A pop-culture phenomenon, Mickey Spillane’s controversial tough detective was –- in an echo of Conan Doyle -– badly wounded and left to his apparent death in a burning building in Kiss Me, Deadly (1952). (Spillane had converted to the Jehovah’s Witnesses and had not intended to write further Hammer stories.) Hammer was a WW II combat vet with a specific age implied, and his return in The Girl Hunters (1962) finds him a battered mess after a seven-year drunk following the apparent death of his beloved secretary, Velda. Hammer appears to age through the writer’s sporadic later novels, though he would literally be in his seventies by Black Alley (1996). In the posthumously published penultimate Hammer novel, King of the Weeds, Hammer is contemplating retirement, as is his longtime police pal, Pat Chambers.
Agatha Christie made few missteps in a career that can only be envied by any other mystery writer then or now. But she admitted a major one by “making Poirot so old” –- the effete, fastidious retired Belgian police officer is apparently 62 in his debut, The Mysterious Affair at Styles (1920, set in 1916). That would make him 118 in the final Poirot novel written during Dame Agatha’s lifetime (Elephants Can Remember, 1972). Curtain: Poirot’s Last Case (1975) finds him in old age and ailing in the post-war 1940s, although the novel was written in the early ‘40s, to be published only after Christie’s death (she allowed publication shortly before her death). The long-running, excellent UK television adaptations with the definitive screen Poirot, David Suchet, wisely kept their version of Curtain vaguely in ‘40s period.
Good though Colin Dexter’s Inspector Morse novels are, the long-running UK TV series made the deeper impression. Starring John Thaw as the lovably cranky Morse and Kevin Whately as his working-class sergeant Lewis, 33 movie-length episodes were made, including adaptations of Dexter’s thirteen novels. Morse is a lover of opera and classic cars and crossword puzzles, given to hunches more than deduction, and lent great humanity by Thaw’s performance. The film of Dexter’s The Remorseful Day depicts Morse’s declining health and eventual death, a loss beautifully enacted by Whately and intensified by Thaw’s own death shortly thereafter. A sequel series follows Whately as an aging Lewis, and the current prequel series Endeavour (Morse’s long held-back first name), with Shaun Evans as the young Morse, is set in the mid-‘60s.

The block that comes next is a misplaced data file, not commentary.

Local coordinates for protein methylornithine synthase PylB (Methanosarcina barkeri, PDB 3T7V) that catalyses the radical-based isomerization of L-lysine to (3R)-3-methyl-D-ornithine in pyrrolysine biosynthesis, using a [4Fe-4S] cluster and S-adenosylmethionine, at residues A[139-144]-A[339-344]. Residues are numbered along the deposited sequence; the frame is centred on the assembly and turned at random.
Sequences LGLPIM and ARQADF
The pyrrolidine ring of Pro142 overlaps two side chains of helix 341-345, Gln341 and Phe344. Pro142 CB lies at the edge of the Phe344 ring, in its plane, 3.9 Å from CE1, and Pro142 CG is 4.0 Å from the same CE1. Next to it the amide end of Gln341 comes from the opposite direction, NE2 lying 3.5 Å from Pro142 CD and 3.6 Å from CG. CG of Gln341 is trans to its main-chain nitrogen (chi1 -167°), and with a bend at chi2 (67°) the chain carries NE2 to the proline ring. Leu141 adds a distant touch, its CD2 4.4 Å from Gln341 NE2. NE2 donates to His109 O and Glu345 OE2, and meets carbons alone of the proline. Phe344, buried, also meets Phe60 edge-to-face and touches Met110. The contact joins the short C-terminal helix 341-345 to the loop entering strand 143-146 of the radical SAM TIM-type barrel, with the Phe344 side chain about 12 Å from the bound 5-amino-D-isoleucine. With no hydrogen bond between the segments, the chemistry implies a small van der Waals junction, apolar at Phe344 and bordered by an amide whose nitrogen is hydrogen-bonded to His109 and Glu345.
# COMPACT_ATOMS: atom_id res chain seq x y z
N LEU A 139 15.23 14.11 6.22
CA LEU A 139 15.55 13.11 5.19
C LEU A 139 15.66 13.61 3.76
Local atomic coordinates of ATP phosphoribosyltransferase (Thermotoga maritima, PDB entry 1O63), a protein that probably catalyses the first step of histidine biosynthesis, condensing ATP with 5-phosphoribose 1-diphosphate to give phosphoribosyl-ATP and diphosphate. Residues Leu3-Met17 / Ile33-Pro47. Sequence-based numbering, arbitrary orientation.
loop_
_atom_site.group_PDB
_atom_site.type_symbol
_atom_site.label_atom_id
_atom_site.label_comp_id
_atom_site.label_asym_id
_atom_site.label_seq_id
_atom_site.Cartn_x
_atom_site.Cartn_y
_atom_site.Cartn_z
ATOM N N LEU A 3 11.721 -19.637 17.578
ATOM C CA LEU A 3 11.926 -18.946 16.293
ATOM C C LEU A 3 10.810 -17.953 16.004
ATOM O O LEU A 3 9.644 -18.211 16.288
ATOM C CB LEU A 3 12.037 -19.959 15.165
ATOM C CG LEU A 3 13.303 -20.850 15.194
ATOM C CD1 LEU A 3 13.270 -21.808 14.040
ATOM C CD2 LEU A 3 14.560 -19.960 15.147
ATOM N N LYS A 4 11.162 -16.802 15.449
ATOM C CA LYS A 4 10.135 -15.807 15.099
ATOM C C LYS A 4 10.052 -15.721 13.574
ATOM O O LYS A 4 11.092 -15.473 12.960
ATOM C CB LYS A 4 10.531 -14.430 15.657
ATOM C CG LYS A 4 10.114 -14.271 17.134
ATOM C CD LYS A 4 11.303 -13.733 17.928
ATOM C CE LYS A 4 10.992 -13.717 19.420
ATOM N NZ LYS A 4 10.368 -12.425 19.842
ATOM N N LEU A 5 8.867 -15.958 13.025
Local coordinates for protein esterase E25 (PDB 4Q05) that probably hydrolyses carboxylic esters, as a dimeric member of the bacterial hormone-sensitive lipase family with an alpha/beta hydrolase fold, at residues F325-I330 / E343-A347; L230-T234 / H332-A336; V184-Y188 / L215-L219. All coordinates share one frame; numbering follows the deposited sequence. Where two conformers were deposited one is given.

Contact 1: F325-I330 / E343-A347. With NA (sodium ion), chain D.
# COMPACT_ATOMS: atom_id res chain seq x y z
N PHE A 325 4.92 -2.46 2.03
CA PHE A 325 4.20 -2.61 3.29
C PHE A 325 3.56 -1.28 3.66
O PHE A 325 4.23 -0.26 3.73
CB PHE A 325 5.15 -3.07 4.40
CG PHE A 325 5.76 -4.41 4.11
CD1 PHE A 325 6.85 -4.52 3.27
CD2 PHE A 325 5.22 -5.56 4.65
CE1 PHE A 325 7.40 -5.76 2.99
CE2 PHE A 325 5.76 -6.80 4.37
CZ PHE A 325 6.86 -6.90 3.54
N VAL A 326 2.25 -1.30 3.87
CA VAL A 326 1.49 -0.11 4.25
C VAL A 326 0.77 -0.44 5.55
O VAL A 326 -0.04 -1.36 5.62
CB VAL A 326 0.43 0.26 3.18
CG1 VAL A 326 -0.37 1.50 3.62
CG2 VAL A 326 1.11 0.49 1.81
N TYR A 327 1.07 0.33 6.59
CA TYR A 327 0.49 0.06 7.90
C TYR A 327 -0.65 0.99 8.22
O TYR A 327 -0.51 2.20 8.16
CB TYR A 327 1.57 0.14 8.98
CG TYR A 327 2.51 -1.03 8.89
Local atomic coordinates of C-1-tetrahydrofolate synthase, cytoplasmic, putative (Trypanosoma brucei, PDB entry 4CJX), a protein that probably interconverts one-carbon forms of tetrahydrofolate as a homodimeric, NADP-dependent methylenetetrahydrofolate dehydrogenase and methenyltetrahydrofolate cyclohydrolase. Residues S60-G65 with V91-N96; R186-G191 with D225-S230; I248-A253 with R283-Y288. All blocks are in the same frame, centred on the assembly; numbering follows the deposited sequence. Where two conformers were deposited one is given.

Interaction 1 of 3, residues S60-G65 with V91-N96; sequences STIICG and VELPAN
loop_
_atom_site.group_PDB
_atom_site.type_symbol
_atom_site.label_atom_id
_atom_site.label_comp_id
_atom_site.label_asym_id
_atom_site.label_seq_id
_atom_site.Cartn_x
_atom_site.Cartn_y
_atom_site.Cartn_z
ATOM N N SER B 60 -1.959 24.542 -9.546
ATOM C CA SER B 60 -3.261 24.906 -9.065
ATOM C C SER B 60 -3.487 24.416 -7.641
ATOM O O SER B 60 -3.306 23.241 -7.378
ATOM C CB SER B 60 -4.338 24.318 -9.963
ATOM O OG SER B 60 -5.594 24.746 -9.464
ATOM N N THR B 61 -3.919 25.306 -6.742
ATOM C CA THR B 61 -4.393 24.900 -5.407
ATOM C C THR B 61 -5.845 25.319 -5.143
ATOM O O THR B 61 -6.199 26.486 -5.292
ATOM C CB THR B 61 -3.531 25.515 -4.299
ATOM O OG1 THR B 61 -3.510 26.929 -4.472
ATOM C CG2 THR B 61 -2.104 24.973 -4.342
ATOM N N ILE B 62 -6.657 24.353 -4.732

Henning Mankell’s 10 Inspector Wallander novels represent a kind of Swedish take on Morse. Wallander, too, loves opera, drinks too much, and is grumpy. But this glum detective isn’t warmed up by a father-and-son relationship like the one Morse enjoys with Lewis. Like Morse, Wallander has difficulty forging lasting relationships with women, although he was once married and has a daughter with whom he suffers a rocky relationship. As he ages, diabetes sets in and by the end of his career (The Troubled Man, 2009), Wallander suffers from Alzheimer’s. Kurt Wallander has been successfully translated to television in a recent BBC series starring Kenneth Branagh following on two successful Swedish TV series with Rolf Lasgard and Krister Henrikssen respectively. Author Mankill contributed original stories to the Henrikssen series.
Unlike the other detectives here, Veronica Mars does not emanate from novels, although the character was clearly conceived as a modern-day variation on Nancy Drew, right down to Veronica’s father being a PI. But the sharply written series was also meant to be a contemporary take on the private eye genre, and Neptune, California, seems not so far from Raymond Chandler’s Los Angeles. Television sleuths don’t have the non-aging option of literary detectives, and the original Mars three-season run saw feisty Kristen Bell’s Veronica go from high school to college. In the Kickstarter-funded follow-up film, Veronica –- like Bell herself, and the rest of the returning cast members -– is a decade older, and creator Rob Thomas has craftily concocted a mystery around a ten-year high school reunion. Oh, and there are novels now.